"In Medias Res" is a column in which photographer Chris Fenimore links up with some of fashion's most interesting people to see what they're wearing throughout the week.

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You once said “growing up in South Australia, you either become a doctor, a lawyer or a winemaker.” You are none of those things. What led you into tailoring?

Growing up in South Australia, half of my time was spent in the country with my mother, and the other half in Adelaide with my father. I would say I had as close to a perfect childhood as one could have: lots of space and time to have fun and make trouble, and loving parents and siblings that kept me on my toes. After finishing school, I studied science in Adelaide, specializing in Oenology (winemaking). As a career this wasn't for me, however I enjoyed the degree and met some really interesting people including Tom Riley, who would later become my business partner in P. Johnson. After my final exam, (literally that day) I jumped on a plane to Europe. I wasn’t sure what I wanted to do but I knew I needed to put some time aside for some deep thought and this needed to be in a new place. I moved to a small village in the South of France, near Montpellier. I spoke no French and they spoke even less English, the perfect place for me to get lonely and work out what I wanted to do. I got a job in the lab at the local winery and submerged myself in literature for the next five months. I did get lonely but it was a good kind of lonely; the kind that changed my way of seeing things and helped me discover what was important to me.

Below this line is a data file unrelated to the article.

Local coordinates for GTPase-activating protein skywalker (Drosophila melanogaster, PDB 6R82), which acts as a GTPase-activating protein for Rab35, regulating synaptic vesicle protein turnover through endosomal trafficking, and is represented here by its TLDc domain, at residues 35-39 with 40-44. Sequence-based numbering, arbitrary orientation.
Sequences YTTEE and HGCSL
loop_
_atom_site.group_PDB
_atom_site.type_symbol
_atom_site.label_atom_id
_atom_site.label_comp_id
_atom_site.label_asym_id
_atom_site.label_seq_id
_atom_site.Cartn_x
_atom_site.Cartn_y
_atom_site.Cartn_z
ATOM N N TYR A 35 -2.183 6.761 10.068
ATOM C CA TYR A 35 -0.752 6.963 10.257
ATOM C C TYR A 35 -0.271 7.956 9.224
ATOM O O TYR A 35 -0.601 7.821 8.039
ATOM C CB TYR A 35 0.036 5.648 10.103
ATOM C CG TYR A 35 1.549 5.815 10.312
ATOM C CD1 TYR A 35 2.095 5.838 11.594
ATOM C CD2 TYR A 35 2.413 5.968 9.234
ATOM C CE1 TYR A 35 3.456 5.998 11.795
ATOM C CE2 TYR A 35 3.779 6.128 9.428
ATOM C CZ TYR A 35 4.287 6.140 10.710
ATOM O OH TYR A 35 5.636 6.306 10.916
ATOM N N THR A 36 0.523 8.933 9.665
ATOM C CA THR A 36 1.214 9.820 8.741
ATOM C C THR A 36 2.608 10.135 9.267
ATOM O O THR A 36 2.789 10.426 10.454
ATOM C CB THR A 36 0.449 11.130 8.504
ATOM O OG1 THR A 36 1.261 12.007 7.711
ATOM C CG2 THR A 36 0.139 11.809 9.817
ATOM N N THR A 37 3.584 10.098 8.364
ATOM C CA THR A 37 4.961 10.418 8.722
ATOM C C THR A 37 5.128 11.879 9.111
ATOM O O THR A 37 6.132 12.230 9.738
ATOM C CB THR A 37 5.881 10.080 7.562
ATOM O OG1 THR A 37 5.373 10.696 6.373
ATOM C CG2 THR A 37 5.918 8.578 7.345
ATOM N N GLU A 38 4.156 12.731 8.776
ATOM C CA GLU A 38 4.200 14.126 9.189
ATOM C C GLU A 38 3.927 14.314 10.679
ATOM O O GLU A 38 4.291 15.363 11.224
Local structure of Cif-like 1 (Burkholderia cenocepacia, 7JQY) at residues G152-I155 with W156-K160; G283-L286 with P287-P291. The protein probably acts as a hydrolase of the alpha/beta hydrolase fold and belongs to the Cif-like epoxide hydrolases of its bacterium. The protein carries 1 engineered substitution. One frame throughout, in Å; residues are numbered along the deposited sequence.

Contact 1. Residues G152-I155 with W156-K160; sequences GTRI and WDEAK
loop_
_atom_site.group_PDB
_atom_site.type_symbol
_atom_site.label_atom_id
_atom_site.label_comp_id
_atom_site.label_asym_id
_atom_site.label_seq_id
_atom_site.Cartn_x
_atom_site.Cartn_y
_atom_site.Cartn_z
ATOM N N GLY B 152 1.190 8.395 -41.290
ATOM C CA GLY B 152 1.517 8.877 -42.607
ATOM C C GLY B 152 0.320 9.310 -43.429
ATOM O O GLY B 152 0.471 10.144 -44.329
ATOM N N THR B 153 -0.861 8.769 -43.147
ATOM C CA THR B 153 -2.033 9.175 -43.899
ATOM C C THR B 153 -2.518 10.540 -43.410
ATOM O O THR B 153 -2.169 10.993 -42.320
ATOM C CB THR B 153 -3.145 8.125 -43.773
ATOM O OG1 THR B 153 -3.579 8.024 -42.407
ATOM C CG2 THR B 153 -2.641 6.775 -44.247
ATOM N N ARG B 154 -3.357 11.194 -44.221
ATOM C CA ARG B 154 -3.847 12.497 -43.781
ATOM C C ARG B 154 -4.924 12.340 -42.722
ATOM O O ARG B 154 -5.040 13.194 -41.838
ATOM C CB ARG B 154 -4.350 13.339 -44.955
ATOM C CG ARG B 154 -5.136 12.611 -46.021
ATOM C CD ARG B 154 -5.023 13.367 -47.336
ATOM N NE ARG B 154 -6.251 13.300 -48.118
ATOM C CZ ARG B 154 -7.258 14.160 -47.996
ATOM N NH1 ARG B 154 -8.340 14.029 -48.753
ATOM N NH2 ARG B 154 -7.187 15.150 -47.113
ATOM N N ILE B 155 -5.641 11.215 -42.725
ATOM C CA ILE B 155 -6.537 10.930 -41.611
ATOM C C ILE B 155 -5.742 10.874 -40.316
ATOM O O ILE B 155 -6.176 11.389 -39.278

From here I moved to London, where I enrolled to study menswear at Central Saint Martins and pattern cutting at London College of Fashion. As fate would have it I ended up working for a shirt-maker in Chelsea named Rob Emmett. Rob, who is Australian by birth, moved to the UK to finish his schooling and ended up studying his tailoring apprenticeship in Switzerland. He is a character. I worked for Rob for about 7 years all up, and I not only learnt a great deal about tailoring but also about running a small business. It was a fun time. It was then that I met Tamsin, my future wife. At the risk of sounding cheesy, I knew straight away that I wanted to spend all of my time with her. She needed to head back to Australia so I (semi-reluctantly) followed. It was here then that I started P. Johnson in January, 2009. 

How did you become interested in men’s fashion?

As long as I can remember, I have been interested in clothing. Mum tells me that I was a total pain to get dressed as I child. She used to make all of our cloths and she really dressed us up in some pretty interesting get ups. My parents separated when I was 5 and I was lucky that they both chose excellent partners. It was my step father, a man named Creagh O’Connor who really taught me about tailoring and the more classic way of dressing. He had his suits made on Saville Row, shirts on Jeremy street and shoes in St. James. He had the most immaculate dressing room. I used to sneak into it and look at all of his shirts freshly pressed, his ties all lined up, his watches and hats—beautiful. He taught me the basics, and from there it grew. I would say that for me my interest has always been in style rather than fashion.